“We have been creating new branches but we try to be creative in the way we do that, we don’t over invest in a branch, we don’t build a branch, we don’t have specialized buildings and we don’t own a single branch, we lease all of them so we have the ability to cut back in future if things change.”
Although they want everything to be digital, they want to keep branches open for their clients.
“Our clients like the one-on-one interaction. In January, 6.7 million people came into the branches. It means, on average, our clients visit a branch at least once a month. Most importantly everything should be done on mobile. We suspect that is the future of banking but we are not quite sure what it’s going to be,” says Le Roux.
While other banks turn a blind eye to South Africa’s “unbanked” or “unbankable”, Capitec has made these customers their market. Over time, Capitec slowly transformed its micro-lending clients, who mainly relied on it for loans, into transactional banking clients who deposit their salaries and manage their transactions through their Capitec accounts.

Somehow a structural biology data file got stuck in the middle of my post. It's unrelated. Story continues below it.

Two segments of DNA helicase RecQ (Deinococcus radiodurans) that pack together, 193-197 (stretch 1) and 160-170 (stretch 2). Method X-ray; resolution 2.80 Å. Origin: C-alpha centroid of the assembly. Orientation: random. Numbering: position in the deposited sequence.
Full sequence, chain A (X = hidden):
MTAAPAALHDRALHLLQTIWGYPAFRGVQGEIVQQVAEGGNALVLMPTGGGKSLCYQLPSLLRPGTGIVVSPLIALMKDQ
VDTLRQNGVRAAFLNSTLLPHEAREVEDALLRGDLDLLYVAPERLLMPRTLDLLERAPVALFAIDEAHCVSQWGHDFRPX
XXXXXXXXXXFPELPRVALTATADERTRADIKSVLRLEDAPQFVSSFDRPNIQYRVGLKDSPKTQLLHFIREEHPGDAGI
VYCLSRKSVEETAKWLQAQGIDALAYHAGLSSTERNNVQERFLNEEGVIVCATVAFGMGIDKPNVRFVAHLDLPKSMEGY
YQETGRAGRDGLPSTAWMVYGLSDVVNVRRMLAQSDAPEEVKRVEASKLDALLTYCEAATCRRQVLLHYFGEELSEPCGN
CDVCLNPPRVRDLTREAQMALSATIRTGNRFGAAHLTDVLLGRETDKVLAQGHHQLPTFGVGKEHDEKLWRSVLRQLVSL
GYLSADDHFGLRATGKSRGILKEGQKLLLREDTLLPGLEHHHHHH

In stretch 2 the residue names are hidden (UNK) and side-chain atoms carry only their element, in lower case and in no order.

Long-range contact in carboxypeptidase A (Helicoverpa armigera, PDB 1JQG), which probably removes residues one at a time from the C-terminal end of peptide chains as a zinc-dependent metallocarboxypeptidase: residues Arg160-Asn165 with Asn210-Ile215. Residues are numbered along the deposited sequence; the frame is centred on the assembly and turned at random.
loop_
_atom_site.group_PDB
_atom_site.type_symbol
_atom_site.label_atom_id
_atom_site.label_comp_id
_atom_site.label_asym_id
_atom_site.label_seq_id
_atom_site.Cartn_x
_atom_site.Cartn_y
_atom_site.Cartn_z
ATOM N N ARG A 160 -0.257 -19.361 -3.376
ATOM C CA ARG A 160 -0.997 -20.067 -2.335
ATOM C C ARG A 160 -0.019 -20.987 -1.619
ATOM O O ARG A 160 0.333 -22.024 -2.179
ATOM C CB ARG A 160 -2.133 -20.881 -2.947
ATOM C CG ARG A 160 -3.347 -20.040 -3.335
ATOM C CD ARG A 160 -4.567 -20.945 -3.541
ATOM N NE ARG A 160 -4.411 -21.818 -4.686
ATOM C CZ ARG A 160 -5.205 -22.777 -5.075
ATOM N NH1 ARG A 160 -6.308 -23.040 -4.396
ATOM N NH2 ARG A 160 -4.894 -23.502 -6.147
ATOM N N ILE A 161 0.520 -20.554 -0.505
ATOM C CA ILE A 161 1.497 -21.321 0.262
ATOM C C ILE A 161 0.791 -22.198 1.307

International banking advisory group Lafferty has ranked Capitec Bank as the best bank in the world in its inaugural 2016 Bank Quality Rankings. According to the report’s findings, Capitec came out on top, with the only five-star rating out of the 100 banking groups listed. In South Africa, Barclays comes second with four stars, while Nedbank, Standard Bank and First Rand have three stars. Lafferty uses a combination of financial and non-financial disclosures in the latest annual reports to determine the quality of the organizations and their respective business models.
“South Africa’s Capitec was the only bank to achieve five stars. The bank has a level of focus, geographically and strategically, which boosted its scores across all of the metrics in the ratings process,” says the report.
Capitec is giving South Africa’s banking industry a run for its money. Michael Lafferty, Chairman at Lafferty Group, says it’s because its founders understand their customers’ needs and they developed an innovative strategy and business model aimed at addressing those needs better than the established players. He says the best quality banks in the world are found in South Africa.
“Capitec is doing well because of its focus on the consumer… We only found two or three banks in Europe that were near to the top quality rating we saw and only one in the United States. There is something remarkable about South African banks,” says Lafferty.